Lifting Slings and Inspections

5 minutes, 0 seconds Read

Lifting Slings and Inspections

In the world of hoisting and rigging, lifting slings help workers safely lift heavy objects. However, they can fail in certain situations and cause injuries. Luckily, you can avoid these problems with regular inspections.

Round slings have load-bearing fibers or core yarns protected by a woven outer jacket. This makes them durable and versatile. They can fit around various shapes and sizes of loads and grip them with choker hitches, basket hitches and vertical hitches.

Weight and Strength of the Load

When selecting a lifting sling, it is important to know, or at least estimate accurately, the weight of the load. This will help you select a sling that has sufficient strength to safely lift the load and prevent overloading.

It is also important to understand how the load’s weight and shape will affect the sling’s capacity. For example, if the load has sharp corners or projections that could damage a sling, a thicker material may be required to protect it from such damage.

The reach and angle of the sling will also have an impact on its capacity. The greater the angle between a sling leg and the horizontal, the more stress will be placed on that sling leg, which will reduce its ability to carry the desired load. This is why it is important to keep the sling angle as large as possible, and if necessary, distribute the load across multiple legs of the sling.

Ally chain lifting slings are designed for rugged environments and jobs, and they are one of the toughest lifting solutions available. They can handle high temperatures, abrasions and collisions. They are versatile and can be used in vertical, choker or basket hitches. They are also available with a variety of fittings, including classic sling hooks, self-locking hooks and swivel hooks. When choosing an alloy chain sling, look for those with a Working Load Limit of up to 400 pounds or more.

Center of Gravity

The location of the center of gravity, also known as the CoG, is one of the most important aspects of lifting a load. It determines how much the load will tilt when lifted and can cause major problems for a crane, if it is not positioned correctly. This is why determining a load’s CoG should be among the first questions asked before any lift is attempted.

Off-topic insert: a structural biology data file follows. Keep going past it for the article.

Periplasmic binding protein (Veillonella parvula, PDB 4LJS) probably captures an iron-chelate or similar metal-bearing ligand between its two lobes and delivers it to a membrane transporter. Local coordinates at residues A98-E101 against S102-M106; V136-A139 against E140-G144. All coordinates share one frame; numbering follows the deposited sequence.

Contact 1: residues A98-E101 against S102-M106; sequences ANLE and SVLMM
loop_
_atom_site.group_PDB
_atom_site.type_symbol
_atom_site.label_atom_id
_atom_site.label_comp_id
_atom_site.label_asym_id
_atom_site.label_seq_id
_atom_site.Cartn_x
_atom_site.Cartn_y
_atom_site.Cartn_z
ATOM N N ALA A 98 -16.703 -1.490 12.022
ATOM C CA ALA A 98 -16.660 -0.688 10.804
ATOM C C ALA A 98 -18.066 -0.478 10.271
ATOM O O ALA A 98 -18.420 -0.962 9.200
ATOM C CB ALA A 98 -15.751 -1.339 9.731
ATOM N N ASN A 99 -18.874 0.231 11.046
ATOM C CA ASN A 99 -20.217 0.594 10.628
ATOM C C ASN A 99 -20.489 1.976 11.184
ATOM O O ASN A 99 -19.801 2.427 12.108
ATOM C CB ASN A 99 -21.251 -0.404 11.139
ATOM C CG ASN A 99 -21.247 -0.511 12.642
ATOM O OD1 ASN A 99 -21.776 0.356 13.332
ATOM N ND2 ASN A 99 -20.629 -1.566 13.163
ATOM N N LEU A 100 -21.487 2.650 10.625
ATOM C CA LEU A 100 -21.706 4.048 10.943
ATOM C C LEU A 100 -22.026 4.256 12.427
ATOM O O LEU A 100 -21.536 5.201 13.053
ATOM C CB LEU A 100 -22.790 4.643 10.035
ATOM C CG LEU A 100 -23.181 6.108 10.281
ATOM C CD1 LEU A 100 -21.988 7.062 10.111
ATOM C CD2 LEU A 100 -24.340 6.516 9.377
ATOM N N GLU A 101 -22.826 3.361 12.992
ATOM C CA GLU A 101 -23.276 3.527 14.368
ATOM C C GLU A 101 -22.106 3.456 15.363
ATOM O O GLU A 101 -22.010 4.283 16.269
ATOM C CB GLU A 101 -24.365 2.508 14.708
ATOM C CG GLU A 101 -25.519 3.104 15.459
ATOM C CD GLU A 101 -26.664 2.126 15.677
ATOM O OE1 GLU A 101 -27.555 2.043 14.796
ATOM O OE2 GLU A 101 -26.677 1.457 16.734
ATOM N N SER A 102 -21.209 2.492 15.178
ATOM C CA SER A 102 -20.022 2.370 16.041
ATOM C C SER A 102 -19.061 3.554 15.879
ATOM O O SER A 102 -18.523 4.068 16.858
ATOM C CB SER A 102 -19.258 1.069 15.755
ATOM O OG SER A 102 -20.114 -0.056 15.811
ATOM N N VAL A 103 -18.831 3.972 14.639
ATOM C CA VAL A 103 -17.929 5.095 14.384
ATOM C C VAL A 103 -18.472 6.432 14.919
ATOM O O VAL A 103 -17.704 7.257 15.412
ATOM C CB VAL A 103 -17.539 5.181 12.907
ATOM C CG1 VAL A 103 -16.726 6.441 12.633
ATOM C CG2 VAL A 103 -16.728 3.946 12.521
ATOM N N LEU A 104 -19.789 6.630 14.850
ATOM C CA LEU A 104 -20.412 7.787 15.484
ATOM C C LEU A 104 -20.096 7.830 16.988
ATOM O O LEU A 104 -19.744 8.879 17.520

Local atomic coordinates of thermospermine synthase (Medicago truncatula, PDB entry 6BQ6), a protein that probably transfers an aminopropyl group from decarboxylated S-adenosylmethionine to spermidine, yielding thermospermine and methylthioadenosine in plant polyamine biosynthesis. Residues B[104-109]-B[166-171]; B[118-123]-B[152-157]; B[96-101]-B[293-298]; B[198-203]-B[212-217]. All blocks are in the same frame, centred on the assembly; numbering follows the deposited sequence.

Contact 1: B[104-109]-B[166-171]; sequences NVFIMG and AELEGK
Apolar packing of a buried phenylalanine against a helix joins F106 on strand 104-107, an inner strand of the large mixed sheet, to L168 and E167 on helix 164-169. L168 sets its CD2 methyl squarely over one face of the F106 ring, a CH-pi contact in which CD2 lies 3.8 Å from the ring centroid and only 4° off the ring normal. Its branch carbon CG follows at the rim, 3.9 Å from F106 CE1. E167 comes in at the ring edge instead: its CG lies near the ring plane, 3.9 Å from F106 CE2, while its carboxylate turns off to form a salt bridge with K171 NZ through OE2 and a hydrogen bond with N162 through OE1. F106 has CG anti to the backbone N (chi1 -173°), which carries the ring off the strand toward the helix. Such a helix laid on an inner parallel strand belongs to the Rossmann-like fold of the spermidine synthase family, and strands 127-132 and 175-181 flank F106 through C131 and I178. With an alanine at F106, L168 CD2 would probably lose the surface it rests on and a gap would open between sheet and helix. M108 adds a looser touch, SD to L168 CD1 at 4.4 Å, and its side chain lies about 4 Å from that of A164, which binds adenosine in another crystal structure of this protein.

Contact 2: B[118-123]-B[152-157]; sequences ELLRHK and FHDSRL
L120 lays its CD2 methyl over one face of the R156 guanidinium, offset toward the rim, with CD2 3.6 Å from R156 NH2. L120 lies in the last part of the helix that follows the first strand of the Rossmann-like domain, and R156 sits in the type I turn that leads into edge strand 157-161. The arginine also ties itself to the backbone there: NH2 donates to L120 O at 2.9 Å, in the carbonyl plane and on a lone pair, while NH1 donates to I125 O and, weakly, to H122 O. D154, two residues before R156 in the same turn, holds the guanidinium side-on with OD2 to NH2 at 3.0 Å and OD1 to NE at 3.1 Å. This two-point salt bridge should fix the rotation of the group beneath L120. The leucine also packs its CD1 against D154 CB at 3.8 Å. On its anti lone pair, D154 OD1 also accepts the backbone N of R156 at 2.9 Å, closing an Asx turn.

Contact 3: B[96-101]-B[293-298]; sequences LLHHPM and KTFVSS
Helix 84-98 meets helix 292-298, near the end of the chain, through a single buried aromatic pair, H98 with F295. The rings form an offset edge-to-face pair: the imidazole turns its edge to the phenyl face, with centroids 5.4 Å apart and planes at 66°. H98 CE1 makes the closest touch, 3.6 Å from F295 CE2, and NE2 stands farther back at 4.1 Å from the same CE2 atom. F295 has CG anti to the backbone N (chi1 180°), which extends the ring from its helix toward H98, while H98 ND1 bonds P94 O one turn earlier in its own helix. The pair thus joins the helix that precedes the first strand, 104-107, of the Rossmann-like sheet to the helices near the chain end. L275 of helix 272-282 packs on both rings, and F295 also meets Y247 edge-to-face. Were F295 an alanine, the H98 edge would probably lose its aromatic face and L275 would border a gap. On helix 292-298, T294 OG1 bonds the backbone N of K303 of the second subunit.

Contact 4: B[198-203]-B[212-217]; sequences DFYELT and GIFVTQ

The CoG should be placed directly above the load’s point of attachment. The load should lifting slings not be placed closer to one side than another as this can create dangerous balancing issues and cause instability during the lift.

If the load is not evenly distributed, it may be necessary to block the heavy end of the load with wood or a block and tackle in order to balance the weight during a turn. The block can then be removed once the load is repositioned.

When using slings, it is recommended to inspect them before and after every use to ensure that they are free of any defects or damage. Any sling that is damaged, weakened, or worn out should not be used and replaced as soon as possible. Even small abrasions or wear can cause the sling to fail during lifting and can result in fatal injuries. In addition, the slings must be properly cared for and stored to prevent damage during storage.

Load Distribution

When more than one sling is used to lift a load it is important that the weight is properly distributed between the legs of the slings or slings. If the legs are not evenly loaded, stress can build up in a localized area which could result in the sling or the load breaking.

To prevent this from occurring, a good understanding of the different types of sling configurations is required. The most common are the vertical and basket configurations.

In a vertical configuration, the hoist hook lifting slings will be located directly above the centre of gravity. This will make a level lift, preventing dangerous tilting of the load during the hoist and reducing stresses in the sling legs.

For basket or choker configurations, the sling should be passed through or wrapped around the load at the points indicated by the rigging diagram. It is vital that these points are secure and can not slip or slide during the lift.

It is also important to consider the effect of sling angles on the load capacity. For example, if you are lifting a 2,000 lb. load and using a two-leg sling, the sling legs must be able to support that load at a 60 degree angle. If the angle is higher, that load will need to be supported by more sling legs.


Regardless of their size or type, all flat lifting slings require proper inspection and maintenance procedures. This ensures their continued use and safety. Regular inspections include determining the working load limit (WLL), padding corners, edges and protrusions; checking the tag to see that the sling is rated adequately for the lift; and ensuring that shackles, rings and other hardware fit properly. Makeshift links and shop fabricated attachments are not acceptable. Slings should not be twisted, tied into knots or joined by knotting and must be free of abrasion.

Ensure that all eye splices are large enough to provide an angle at the splice that is not greater than 60% of the rope’s rated diameter. The spliced eye should also be free of cuts, areas of extensive fiber breakage along the length of the rope and areas covered by fuzz or whiskers that reduce the effective rope diameter to more than 10%.

Avoid exposure to extreme temperatures, as even alloy chain slings are susceptible to heat damage and can weaken or melt. Protective coverings and sling protectors can help ensure the longevity of these slings, and they must be stored in a cool, dry environment. In addition, all slings need to be inspected for damage before and after each lift. It is also recommended that only one person controls the lift or gives signals to the hoist or crane operator.

Similar Posts

Leave a Reply

Your email address will not be published. Required fields are marked *